Third Street Tavern, Milwaukee opens with classic burgers, chicken

It felt like such a rosy spring and summer for the businesses of Old World Third Street near the Fiserv Forum: a probable Bucks run to the championship, big concerts, the Democratic National Convention and its 50,000 attendees. Lots of foot traffic, leading to many sales.

With these promising prospects shattered by the coronavirus pandemic, the operators of a restaurant-bar on Third took the opportunity to redo the place.

“We both look at each other and ask ourselves, ‘How can we make this tragedy positive? “Said Bobby Wiltgen, a partner of what was Cantina and is now Third Street Tavern, recalling his conversation with the tavern’s general manager, Jack Roman.

They had taken over the location, 1110 N. Old World Third St., after Matador had finished his run there; they stayed with the Mexican theme but changed the name.

But the kitchen was too small for this kind of restaurant, said Wiltgen (the space previously housed a duel-pianos bar that served snacks). Cantina’s operators removed some tables because the kitchen was not large enough to meet the demand for the large dining room, Wiltgen said. (The total capacity would be 400 people.)

Choosing a smaller menu made sense for Wiltgen and Roman, who offered “skinny burgers” – old-fashioned mashed burgers – for the menu, as well as cheese steaks and fried chicken sandwiches.

The opening of the tavern was delayed for two weeks, however, as pressure from the pandemic on the packaging of the meat made the preferred beef unavailable, Wiltgen said. The price of beef also doubled for a while, he noted.

Customers said the classic burger style reminded them of going to burger places with their fathers. These patties, however, are made from ground beef steak and prime rib fillings, Roman said, but served simply, a classic American cheese-onion-pickle combo on a white bun with some substance.

The fried chicken sandwich is also reduced to the essentials. “If we can perfect a really simple chicken sandwich, that’s something people can come back to,” Roman said.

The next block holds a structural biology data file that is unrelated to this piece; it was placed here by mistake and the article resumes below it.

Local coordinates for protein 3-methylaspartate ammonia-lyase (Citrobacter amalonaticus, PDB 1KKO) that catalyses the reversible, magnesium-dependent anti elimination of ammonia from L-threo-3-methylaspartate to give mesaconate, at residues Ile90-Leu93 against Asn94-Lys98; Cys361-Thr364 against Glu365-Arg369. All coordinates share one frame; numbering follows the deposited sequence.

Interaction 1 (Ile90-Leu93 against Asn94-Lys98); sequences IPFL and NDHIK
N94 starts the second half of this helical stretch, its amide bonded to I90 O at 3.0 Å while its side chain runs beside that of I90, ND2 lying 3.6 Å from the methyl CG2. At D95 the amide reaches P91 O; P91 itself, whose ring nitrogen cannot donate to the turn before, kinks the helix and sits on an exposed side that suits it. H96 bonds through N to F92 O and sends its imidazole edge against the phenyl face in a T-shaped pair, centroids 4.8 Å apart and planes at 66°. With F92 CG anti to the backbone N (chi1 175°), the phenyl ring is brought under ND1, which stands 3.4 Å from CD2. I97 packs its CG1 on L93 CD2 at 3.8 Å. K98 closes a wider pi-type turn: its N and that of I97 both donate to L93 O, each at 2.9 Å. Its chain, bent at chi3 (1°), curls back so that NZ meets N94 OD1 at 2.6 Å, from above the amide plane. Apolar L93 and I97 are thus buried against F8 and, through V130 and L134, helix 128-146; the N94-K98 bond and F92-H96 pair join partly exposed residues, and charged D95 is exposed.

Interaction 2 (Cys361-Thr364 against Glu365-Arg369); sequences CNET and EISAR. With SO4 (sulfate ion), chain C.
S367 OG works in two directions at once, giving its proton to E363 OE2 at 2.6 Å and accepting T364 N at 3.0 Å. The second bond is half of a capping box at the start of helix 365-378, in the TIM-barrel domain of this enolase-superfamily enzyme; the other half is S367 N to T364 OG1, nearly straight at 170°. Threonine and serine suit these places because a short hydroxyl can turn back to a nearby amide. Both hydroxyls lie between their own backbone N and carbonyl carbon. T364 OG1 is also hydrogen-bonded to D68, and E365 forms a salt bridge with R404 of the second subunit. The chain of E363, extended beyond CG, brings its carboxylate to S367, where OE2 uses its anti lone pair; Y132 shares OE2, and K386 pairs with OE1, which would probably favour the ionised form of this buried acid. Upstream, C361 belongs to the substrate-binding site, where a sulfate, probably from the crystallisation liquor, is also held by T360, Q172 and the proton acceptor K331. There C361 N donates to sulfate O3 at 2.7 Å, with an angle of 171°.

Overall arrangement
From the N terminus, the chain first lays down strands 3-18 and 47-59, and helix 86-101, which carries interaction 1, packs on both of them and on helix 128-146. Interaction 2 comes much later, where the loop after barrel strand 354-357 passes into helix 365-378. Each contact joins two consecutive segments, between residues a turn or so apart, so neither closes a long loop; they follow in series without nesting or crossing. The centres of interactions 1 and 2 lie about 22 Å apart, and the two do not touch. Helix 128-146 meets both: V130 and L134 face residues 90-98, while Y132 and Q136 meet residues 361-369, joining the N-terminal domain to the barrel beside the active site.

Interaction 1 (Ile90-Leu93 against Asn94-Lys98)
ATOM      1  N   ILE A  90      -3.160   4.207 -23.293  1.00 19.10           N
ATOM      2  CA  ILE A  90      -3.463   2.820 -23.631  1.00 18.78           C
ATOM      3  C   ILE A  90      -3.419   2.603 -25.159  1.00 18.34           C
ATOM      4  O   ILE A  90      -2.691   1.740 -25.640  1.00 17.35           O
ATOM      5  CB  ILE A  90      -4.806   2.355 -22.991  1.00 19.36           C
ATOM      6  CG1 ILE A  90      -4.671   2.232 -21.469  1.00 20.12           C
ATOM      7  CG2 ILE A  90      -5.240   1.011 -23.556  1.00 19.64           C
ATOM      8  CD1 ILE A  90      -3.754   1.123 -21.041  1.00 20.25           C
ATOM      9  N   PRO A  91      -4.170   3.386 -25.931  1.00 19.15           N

For the competitive eater, Third Street Tavern offers a six-stack burger challenge that consists of six 24-ounce patties of meat, with six slices of cheese, 7 ounces of potatoes, and an onion ring that are free if they are available. are completed in eight minutes or less. Otherwise, it’s $ 29.95.

The six-tier burger, with 24 ounces of beef plus cheese, potatoes, and an onion ring, is free if a guest can finish it in eight minutes at the new Third Street Tavern, 1110 N. Old World Third St. The Tavern, the old Cantina, offers a menu of crushed burgers, cheese steaks and fried chicken sandwiches.

“A lot of people think it’s pretty straightforward. Before you know it, they’re 7 and a half minutes away,” Roman said.

The winners get their names on a champions board and a T-shirt. The others are recognized by their names on a challenger’s board.

To go along with the classic-style burgers and keep customers coming back, the men added 1990s video games to the space, along with a dart board and pool table.

Philly Cheese Steaks made the cut on the succinct menu at Third Street Tavern, which also offers appetizers and fried chicken sandwiches.

Games, because they are frequently touched, need to be cleaned every 30 minutes, and gloves and disinfectant are available for customers, said Wiltgen, whose Cream City Concepts also operates Who’s on Third and Oak Barrel Public House, also on Third Street. .

Another precautionary measure during the pandemic: The 15-item menu is readable on smartphones via a QR code, so customers don’t have to fiddle with paper menus, Roman said. And the staff wear masks (they are recommended for customers).

City rules would allow the tavern to operate at 50% capacity, or 200 people. “So no,” Wiltgen said. It doesn’t allow more than 70 diners at a time, and has al fresco seating along Highland Avenue.

Due to limited seating, reservations are recommended and taken through OpenTable and by phone, (414) 897-8137. Customers can also place take out orders.

With the canceled and postponed Fiserv Forum and Wisconsin Center District events, the tavern’s patrons are mostly former Cantina patrons, with some tourists starting to return. On the tavern’s opening weekend in late June, three groups of four from Iowa, Michigan and Chicago on a weekend getaway arrived, Roman said.

It is a worrying time for business owners. Roman, who lives upstairs from a downtown store that was vandalized and much of his inventory stolen, said he was beaten up by owners saying they didn’t know if they could reopen.

“This is scary, and no one knows what’s going to happen, ”Roman said. It was the night he started spreading the news that Cantina would become the Third Street Tavern.

“I just wanted to point out that, you know, if we do the right thing, we’re safe.… If we give them a good product that meets the need, it will be OK.”

The Third Street Tavern opens at 4 p.m. Thursday and 11:30 a.m. on Fridays, Saturdays and Sundays. The kitchen remains open until 10 p.m. Thursday and Sunday, 11 p.m. Friday and Saturday. The bar is open later.

It’s online at thirdstreetavernmke.com, and on Facebook, Instagram and Twitter.

Third Street Tavern General Manager Jack Roman, left, and owner Bobby Wiltgen took advantage of the pandemic to create a new identity for what was Cantina, at 1110 N. Old World Third St.

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Contact food critic Carol Deptolla at [email protected] or (414) 224-2841, or through the Journal Sentinel Food & Home page on Facebook. Follow her on Twitter at @mkediner or Instagram at @mke_diner.



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